# THREE-DIMENSIONAL ADJUSTMENT.pptx - Lecture 5 TOTAL STATION...

• 29

This preview shows page 1 - 7 out of 29 pages.

Lecture 5 TOTAL STATION ADJUSTMENT 1 of 25
A B D C A three-dimensional traverse is a figure that is created from total station field measurements, as for the parcel to the right. Since this is an effort that involves some error, its adjustment is normally necessary, unless the error is negligible (say, 0.02’ times the number of stations) for the purpose. If the error is large (say, 0.10’), the measurement must be redone. A parcel defined by a traverse 2 of 25
A B D C The adjustment of a three- dimensional traverse involves the correction of small horizontal and vertical errors of three quantities of each leg: 1. Leg direction 2. Leg length 3. Point elevation. Note that horizontal and vertical adjustments are done separately. First, we will deal with the horizontal one (X,Y). A parcel defined by a traverse 3 of 25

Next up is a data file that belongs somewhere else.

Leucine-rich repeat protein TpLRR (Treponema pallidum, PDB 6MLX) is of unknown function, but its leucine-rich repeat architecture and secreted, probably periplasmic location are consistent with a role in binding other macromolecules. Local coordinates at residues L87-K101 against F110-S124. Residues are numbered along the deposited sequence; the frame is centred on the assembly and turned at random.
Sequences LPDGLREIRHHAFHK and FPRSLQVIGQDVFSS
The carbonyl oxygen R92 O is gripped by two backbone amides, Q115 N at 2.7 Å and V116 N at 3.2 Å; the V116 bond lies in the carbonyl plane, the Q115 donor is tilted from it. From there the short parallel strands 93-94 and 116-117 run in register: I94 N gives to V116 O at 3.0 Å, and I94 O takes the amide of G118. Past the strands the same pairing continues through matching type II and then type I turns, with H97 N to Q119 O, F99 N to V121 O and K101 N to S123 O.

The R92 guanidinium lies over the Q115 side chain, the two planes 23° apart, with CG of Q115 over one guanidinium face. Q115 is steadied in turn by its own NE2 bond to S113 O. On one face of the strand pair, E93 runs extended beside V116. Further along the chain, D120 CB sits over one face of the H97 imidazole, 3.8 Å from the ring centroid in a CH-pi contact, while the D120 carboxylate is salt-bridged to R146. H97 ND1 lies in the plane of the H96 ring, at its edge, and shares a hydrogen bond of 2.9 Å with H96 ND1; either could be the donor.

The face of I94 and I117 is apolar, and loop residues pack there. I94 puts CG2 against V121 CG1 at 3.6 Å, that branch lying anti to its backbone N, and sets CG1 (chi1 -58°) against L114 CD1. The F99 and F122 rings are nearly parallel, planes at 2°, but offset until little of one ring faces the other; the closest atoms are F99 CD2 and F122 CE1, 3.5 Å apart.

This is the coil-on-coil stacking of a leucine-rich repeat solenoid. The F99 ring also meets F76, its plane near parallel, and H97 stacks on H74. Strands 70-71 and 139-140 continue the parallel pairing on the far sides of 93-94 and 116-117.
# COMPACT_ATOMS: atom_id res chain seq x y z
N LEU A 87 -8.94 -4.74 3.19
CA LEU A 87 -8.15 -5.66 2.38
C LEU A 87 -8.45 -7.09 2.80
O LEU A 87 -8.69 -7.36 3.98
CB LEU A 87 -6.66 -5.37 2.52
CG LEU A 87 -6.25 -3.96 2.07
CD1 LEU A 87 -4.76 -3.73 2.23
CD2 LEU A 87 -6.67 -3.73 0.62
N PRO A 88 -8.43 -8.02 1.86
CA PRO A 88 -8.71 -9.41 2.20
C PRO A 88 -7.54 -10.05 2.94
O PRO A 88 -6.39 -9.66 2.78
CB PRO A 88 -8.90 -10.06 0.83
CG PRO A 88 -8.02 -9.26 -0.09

For starters, it will be necessary to know something about the traverse: 1. The horizontal coordinates of one of its points (say point A) 2. The elevation of that start point A 3. The direction to another known point (say line A-P) For this example: EA, NA = 1,000.00, 1,000.00 ZA = 1,000.00 BEARING AP = N 50° 15’ 45” W* *meaning that line AP has that angle from North, toward the West Known information 4 of 25 A (1000.00, 1000.00, 1000.00) B D C P N 50 ° 15’ 45” W
First, we convert the bearing into an “azimuth” because it is much easier to work with. The azimuth, or the direction of the line AP is: AzAP = 360 ° - Brg AP = 309.7375 ° The red arrow is added to indicate direction Preparation 5 of 25 P AzAP=309.7375 ° North A B D C
We set the total station up on point A. We place the reflector on point P. We aim the instrument at the reflector, and we press the measurement button to get: Slope distance SD-AP Direction* D-AP (say: 89.8745 ° ) Vertical angle v-AP (Of this, we will use only D-AP for now) * Any number from 0 to 360 that the instrument wakes up with, since it does not know where North is.